By Jeannette I. Andrade
Philippine Daily Inquirer/ANN
The dispute erupted last month when Manila lodged a diplomatic protest with Beijing and demanded the withdrawal from the Julian Felipe (Whitsun) Reef of more than 200 Chinese maritime militia vessels.
The military reported that 44 of them were still moored at the reef last week and nearly 200 more were scattered around other reefs and Pag-asa (Thitu), the biggest island occupied by Filipinos within the country’s 370-kilometer EEZ.
“The continued presence of Chinese maritime militias in the area reveals their intent to further occupy features in the West Philippine Sea,” Defense Secretary Delfin Lorenzana said in a statement on Sunday.
On Saturday, Lorenzana said he was “no fool” to believe the Chinese explanation that the ships were just fishing boats that had taken shelter at the reef due to bad weather, as the embassy had explained.
He said the weather was fine and there was no reason for them to remain at the reef. “Get out of there,” he said in Filipino.
In what is turning out to be a virtual verbal skirmish with the Philippine defense chief, the Chinese Embassy on Saturday evening shot back at Lorenzana for making
“The Chinese Embassy has taken note of the perplexing statement by Philippine Defense Secretary on Chinese fishing vessels around Niu’e Jiao in the South China Sea,” the embassy said in a statement, calling the reef by its Chinese name.
It maintained its claim that the reef was part of China’s Nansha Islands and a “traditional fishing ground” for the Chinese “for many years.” Nansha is what China calls the Spratlys archipelago, which is composed of reefs, atolls and islets that straddle the South China Sea.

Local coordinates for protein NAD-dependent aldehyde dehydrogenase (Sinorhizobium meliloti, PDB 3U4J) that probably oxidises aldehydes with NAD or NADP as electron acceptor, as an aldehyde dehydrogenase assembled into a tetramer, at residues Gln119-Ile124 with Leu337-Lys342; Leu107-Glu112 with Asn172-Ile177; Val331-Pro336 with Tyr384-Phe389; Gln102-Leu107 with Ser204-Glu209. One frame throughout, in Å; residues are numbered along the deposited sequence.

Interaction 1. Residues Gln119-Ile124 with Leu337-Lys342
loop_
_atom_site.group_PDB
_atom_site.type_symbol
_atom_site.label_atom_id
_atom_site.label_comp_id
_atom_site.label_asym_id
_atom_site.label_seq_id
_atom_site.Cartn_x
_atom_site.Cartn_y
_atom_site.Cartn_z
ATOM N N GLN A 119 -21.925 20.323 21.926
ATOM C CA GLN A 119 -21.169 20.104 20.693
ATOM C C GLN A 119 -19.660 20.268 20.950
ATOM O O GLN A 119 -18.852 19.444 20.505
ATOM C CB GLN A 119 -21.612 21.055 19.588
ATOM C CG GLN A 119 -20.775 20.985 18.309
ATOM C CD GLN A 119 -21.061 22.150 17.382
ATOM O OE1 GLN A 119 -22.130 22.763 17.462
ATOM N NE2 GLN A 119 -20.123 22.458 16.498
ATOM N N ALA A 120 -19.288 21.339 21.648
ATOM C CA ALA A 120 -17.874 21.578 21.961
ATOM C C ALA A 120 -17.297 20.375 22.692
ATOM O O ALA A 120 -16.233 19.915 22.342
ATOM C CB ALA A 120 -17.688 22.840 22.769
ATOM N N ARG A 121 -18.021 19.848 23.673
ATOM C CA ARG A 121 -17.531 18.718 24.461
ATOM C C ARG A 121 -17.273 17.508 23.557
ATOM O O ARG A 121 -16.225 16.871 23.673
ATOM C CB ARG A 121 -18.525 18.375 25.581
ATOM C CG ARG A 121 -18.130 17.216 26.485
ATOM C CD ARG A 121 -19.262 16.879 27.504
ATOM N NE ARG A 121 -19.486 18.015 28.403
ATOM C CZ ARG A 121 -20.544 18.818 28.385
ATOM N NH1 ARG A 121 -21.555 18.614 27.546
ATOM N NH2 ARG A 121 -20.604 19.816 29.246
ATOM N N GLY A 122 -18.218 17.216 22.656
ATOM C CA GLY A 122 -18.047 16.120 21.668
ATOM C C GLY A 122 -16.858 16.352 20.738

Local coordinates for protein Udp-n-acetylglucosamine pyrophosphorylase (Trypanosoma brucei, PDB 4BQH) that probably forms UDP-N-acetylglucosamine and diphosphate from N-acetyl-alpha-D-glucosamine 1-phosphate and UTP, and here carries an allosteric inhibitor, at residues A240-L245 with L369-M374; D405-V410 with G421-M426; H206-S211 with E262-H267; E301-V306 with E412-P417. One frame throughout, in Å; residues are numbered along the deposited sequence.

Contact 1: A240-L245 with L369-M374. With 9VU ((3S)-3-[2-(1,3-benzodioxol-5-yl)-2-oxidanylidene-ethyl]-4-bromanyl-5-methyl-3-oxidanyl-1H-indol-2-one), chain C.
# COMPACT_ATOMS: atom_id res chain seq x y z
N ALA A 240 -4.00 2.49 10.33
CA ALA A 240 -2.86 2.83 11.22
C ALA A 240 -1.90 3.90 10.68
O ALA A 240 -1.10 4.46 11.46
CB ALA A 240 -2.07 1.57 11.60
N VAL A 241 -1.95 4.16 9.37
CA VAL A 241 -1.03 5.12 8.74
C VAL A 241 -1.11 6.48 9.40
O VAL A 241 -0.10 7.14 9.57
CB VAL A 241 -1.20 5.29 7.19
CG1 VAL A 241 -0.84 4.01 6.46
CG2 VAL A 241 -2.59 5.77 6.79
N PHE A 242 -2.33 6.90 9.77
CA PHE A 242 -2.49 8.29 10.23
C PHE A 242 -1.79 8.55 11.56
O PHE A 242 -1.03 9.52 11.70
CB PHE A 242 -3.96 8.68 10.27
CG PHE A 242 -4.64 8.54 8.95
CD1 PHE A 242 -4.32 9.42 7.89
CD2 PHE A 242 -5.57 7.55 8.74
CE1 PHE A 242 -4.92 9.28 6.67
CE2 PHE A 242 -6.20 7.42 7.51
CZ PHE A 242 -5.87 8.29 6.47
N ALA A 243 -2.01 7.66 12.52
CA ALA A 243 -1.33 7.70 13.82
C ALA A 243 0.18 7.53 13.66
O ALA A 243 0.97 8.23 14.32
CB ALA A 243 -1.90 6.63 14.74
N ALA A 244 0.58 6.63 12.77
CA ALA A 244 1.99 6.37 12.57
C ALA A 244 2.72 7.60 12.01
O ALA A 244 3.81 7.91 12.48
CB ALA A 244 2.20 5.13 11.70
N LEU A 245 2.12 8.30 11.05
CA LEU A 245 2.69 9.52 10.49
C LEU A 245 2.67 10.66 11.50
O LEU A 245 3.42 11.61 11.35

“It is completely normal for Chinese fishing vessels to fish in the waters and take shelter near the reef during rough sea conditions,” the embassy said. “Nobody has the right to make wanton remarks on such activities.”
Saying it is “committed in safeguarding peace and stability in the waters,” the embassy expressed hope that Philippine officials “would make constructive efforts and avoid any unprofessional remarks which may further fan irrational emotions.”
In his statement on Sunday, Lorenzana lashed out at the embassy for its “utter disregard” of international laws, particularly the United Nations Convention on the Law of the Sea, saying its conduct was “appalling.”
In response to the Chinese claims over the reef, he said that the Philippine claims “stand on solid ground, while China’s do not.”
“Its nine-dash line claim is without any factual or legal basis,” he added, referring to China’s sweeping claims to nearly the entire South China Sea. “This, together with its so-called historical claim, was flatly and categorically rejected by the arbitral tribunal.”
In 2016, the international arbitral tribunal ruled to invalidate Beijing’s South China Sea claims and upheld the Philippines’ sovereign rights over its EEZ, including reefs on which the Chinese had built artificial islands which it had turned into military outposts. China rejected the ruling.
Foreign Secretary Teodoro Locsin Jr. said, “China can say what it wants, Philippines will do what it must to keep what’s hers by right.”
“Irrelevant whether we possess commensurate military power to meet the challenge; we will not yield but die—or trigger World War 3. Not a bad outcome; living is overrated. Honor is all,” he said in a post on Twitter on Sunday.
Locsin returned two days earlier from a trip to China for talks with Chinese Foreign Minister Wang Yi. No statement about the visit has been released.
Lorenzana reminded China of its obligations under the Declaration on the Conduct of Parties in the South China Sea, to “refrain from conducting activities that disturb regional and international peace and security.”
China and the 10-member Association of Southeast Asian Nations signed the declaration and promised to work on a more binding Code of Conduct.
Surigao del Sur Rep. Robert Ace Barbers on Sunday said Philippine territory was “not for sale nor trade” and “not equivalent” to China’s donation of COVID-19 vaccines.
“We are not ceding any portion of our territory in exchange for the vaccines,” he said in a statement.
China had donated about 1 million shots of the COVID-19 vaccine made by the Chinese pharmaceutical company Sinovac Biotech.
Locsin said, however, that “there is not even the faintest suggestion from China that the vaccines it generously provides has an exchange in mind be it sovereignty or concession.”
“It is just, Wang Yi said, what good neighbors do for each other. Chinese not cheap. It is help extended; no submission expected,” he said in response to a tweet from another person.